Her increased vigilance, in the end, is good for more than ignoring her current predicament; it enables her to see the next danger before it is upon them. This time, she does not have to tell Aurora to stop, for she does so as soon as Mulan is aware of the danger.
For the first time she is willing to admit to herself, Mulan is thankful for their bond, if it keeps Aurora out of danger.
There are four of them; rats, she thinks, though several times the size of any she has seen before. They are distracted, feeding on something obviously freshly killed. Mulan cannot tell what it is, or was, though it was obviously large; a deer, perhaps, or a creature of comparable size. Far too large to have been felled by ordinary rats, though these are far from ordinary.
She strikes while they are distracted, killing one and wounding another before they can react. When they do, they advance on her as one, and if they did not have the exact features of rats, she would assume she had been mistaken, that these are wild dogs instead. But they do not snarl or bark as they attack her; instead, they emit a sound she thinks would be a squeak but for their size, instead a low grunt that makes fear flare up inside her.
Not her fear. Aurora's. She has faced far worse than this.
She takes down one of the rats before it can reach her, not dead but too badly wounded to fight. The other wounded rat reaches her first, obviously enraged, biting her on the arm. Mulan cries out and flings it off, its back hitting a nearby tree, hard enough to sound a loud crack. From the tree branch, she thinks, rather than the rat, which advances on her again.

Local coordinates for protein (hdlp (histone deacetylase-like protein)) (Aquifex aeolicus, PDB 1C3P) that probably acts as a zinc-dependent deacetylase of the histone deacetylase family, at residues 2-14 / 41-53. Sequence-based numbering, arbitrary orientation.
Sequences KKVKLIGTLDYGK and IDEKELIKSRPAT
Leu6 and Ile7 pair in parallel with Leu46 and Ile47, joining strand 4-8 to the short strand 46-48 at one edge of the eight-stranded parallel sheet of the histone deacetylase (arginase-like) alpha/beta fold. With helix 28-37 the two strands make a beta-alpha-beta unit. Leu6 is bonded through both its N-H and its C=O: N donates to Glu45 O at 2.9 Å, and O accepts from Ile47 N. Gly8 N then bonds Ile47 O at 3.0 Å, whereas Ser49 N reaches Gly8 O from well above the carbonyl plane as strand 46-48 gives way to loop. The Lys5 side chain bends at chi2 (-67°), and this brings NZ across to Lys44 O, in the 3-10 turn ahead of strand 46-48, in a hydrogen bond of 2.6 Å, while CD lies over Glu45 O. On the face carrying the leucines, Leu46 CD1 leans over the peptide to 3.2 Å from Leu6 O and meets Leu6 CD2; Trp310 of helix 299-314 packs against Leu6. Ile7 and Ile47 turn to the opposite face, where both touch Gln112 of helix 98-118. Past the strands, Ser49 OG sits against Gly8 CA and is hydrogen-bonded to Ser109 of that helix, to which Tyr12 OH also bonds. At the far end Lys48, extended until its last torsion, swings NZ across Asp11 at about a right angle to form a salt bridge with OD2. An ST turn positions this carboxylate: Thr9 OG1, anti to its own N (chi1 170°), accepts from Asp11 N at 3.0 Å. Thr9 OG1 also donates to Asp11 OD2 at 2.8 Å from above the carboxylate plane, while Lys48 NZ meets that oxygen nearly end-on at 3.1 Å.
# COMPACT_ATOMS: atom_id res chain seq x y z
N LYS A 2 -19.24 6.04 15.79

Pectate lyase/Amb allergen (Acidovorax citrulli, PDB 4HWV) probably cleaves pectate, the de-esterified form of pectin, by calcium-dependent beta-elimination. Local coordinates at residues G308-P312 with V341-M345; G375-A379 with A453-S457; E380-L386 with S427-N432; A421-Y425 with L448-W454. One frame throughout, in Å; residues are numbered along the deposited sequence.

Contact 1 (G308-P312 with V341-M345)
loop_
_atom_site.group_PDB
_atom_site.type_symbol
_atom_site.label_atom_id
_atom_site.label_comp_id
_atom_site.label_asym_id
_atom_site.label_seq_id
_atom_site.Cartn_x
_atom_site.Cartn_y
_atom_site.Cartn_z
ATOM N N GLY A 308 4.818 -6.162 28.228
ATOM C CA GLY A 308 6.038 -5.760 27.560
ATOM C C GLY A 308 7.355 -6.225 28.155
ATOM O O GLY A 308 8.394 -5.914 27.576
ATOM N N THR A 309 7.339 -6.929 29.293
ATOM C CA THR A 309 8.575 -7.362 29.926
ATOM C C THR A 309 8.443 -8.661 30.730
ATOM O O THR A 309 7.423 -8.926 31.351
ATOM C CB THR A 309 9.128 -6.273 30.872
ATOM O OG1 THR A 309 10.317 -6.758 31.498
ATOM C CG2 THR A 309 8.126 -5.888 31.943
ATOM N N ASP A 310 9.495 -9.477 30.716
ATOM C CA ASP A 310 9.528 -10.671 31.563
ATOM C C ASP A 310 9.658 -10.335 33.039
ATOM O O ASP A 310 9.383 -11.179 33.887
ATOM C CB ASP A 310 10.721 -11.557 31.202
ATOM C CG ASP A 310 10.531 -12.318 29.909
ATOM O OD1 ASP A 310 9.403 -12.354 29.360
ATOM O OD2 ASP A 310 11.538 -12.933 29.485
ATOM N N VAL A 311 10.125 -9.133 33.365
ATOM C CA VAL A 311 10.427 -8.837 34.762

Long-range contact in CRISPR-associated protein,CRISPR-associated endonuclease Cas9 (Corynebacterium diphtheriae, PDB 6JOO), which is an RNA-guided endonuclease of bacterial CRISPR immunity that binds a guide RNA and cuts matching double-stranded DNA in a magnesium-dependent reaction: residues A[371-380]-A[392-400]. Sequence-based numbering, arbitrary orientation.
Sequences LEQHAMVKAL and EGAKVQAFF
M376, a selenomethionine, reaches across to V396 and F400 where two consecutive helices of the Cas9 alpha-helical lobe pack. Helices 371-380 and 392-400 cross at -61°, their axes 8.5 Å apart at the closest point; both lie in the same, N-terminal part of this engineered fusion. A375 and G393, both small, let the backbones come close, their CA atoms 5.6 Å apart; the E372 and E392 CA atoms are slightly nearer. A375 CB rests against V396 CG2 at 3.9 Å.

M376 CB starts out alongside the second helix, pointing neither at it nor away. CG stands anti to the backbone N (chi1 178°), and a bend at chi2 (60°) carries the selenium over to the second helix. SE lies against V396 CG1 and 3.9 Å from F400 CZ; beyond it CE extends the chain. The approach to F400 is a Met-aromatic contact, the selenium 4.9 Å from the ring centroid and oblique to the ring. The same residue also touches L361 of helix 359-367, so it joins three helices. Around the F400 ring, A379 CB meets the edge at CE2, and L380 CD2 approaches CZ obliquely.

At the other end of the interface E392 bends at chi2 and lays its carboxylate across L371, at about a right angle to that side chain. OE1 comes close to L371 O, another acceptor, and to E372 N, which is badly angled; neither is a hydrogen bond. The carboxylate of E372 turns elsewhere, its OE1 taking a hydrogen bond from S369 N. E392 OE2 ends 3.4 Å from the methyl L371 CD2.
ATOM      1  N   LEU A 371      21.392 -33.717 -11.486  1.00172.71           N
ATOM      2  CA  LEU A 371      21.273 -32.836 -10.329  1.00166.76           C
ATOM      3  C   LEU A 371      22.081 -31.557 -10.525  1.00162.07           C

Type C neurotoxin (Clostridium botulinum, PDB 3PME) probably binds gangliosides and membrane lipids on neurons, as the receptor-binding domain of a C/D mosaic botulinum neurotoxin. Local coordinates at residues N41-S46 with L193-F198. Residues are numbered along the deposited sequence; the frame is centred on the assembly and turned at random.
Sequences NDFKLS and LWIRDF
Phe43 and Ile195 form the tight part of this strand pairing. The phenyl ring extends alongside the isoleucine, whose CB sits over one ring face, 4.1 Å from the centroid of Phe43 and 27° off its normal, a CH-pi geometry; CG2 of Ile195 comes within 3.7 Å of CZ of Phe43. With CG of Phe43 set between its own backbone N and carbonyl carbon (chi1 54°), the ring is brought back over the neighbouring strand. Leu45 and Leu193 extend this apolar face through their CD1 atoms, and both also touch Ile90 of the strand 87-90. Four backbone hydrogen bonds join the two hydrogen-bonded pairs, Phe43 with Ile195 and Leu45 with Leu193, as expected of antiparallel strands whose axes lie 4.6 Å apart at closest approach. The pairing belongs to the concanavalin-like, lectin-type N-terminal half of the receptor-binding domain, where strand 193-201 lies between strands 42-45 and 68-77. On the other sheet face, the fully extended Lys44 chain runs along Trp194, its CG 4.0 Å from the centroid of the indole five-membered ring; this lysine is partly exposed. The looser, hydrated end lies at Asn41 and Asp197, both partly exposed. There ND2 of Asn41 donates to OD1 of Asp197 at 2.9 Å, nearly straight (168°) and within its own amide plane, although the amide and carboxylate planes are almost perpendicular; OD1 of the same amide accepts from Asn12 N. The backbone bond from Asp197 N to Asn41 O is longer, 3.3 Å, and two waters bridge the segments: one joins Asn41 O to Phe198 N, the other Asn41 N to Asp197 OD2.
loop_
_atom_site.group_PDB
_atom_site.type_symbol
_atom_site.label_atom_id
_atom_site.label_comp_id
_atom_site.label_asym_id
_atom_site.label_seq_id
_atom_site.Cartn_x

She deals with the closer rat first, striking fast, chopping it nearly in half before using the flat of her blade to sweep the other rat away again. As it runs back, she holds her blade steady, away from her, moving it at the last second so that the rat rushes onto it, skewering itself.
In an ordinary forest, with ordinary rats, they would nearly make dinner. Now, she simply finishes off the final, wounded rat, cleans her blade, and turns away.
Aurora looks pained, clutching her arm, and Mulan rushes to her. "Are you hurt?"
"No," Aurora says, smiling, though she still looks to be in pain. "You are."
Right. The one that bit her - she had nearly forgotten.
"Here," Aurora says, wincing a little as she reaches down to tug at her dress, tearing off a strip of fabric. "Your wound looks bad, let me tend it."
Her touch send a shock of warmth down Mulan's spine, far more potent than whatever pain she can feel in her arm. Aurora smiles, as if she felt it, too, and Mulan can feel her cheeks heating in turn. Perhaps Aurora will mistake it for the shock of injury.
"You were very brave," Aurora says as she works, and Mulan cannot be sure if the admiration she feels is hers, for Aurora tending to her without fuss, or Aurora's, for Mulan's actions in battle. Perhaps it is both.
Mulan shrugs with her uninjured arm. "They were only rats."
"Extremely large rats," Aurora says. "I could not have fought them."
"It's not your job to fight," Mulan says. "I could not have dressed my wound."
She could have, of course; she has never met a soldier untrained in basic field medicine.
"Lying," Aurora says, but fondly, and Mulan smiles.
"Yes," she says. "But I could not have done it so well."